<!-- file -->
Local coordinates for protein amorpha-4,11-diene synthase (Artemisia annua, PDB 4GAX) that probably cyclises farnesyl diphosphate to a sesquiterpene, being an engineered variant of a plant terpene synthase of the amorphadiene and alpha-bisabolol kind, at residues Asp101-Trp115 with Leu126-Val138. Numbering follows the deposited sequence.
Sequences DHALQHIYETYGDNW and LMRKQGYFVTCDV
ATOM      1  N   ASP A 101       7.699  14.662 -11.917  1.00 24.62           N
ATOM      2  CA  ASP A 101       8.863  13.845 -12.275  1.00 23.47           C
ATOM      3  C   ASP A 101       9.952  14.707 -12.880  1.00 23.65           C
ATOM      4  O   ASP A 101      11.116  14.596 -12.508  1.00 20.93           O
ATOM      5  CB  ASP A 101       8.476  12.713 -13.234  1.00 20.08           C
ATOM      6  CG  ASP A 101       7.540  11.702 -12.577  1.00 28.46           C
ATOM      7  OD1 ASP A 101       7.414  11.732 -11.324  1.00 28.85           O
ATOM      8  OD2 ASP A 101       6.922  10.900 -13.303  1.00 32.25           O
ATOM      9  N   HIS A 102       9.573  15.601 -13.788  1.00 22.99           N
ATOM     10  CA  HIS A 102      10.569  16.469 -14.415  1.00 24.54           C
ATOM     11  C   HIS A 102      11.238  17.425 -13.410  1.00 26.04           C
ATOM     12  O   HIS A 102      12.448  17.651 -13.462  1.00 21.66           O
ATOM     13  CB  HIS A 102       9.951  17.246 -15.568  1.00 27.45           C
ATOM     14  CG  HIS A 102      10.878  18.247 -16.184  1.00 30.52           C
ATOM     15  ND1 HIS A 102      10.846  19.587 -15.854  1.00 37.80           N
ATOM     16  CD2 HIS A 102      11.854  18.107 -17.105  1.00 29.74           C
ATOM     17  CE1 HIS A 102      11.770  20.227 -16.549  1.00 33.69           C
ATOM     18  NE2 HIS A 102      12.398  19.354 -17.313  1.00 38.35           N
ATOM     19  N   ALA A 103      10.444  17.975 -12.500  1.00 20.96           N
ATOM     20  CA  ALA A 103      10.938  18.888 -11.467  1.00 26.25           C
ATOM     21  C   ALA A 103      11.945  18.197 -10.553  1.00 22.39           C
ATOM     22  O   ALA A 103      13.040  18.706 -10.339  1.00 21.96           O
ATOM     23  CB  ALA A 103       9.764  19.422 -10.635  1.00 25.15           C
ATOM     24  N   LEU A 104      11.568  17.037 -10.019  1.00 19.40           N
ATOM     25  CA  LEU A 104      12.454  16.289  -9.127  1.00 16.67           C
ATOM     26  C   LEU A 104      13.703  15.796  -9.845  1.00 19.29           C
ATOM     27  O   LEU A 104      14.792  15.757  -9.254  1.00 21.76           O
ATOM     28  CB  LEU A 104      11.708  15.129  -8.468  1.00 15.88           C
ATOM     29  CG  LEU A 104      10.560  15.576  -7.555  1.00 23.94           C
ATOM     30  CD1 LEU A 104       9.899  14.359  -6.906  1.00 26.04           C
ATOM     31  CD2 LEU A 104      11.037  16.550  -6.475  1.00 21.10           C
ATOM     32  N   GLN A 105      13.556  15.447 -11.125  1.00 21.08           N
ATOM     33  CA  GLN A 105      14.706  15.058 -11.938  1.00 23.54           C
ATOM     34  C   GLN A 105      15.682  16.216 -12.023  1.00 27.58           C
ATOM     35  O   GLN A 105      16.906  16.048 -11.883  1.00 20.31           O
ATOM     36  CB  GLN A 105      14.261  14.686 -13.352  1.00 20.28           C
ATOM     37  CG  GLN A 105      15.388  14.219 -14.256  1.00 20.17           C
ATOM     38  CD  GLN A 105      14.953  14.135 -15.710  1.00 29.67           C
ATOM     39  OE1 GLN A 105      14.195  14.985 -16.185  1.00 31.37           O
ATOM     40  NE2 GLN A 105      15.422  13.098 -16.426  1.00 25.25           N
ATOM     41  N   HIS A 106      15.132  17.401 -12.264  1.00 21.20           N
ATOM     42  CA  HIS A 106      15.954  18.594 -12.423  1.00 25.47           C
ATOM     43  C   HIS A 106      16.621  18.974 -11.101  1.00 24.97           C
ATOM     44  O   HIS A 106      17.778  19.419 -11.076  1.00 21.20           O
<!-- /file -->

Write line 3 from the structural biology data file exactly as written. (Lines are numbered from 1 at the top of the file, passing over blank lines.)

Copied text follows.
ATOM      1  N   ASP A 101       7.699  14.662 -11.917  1.00 24.62           N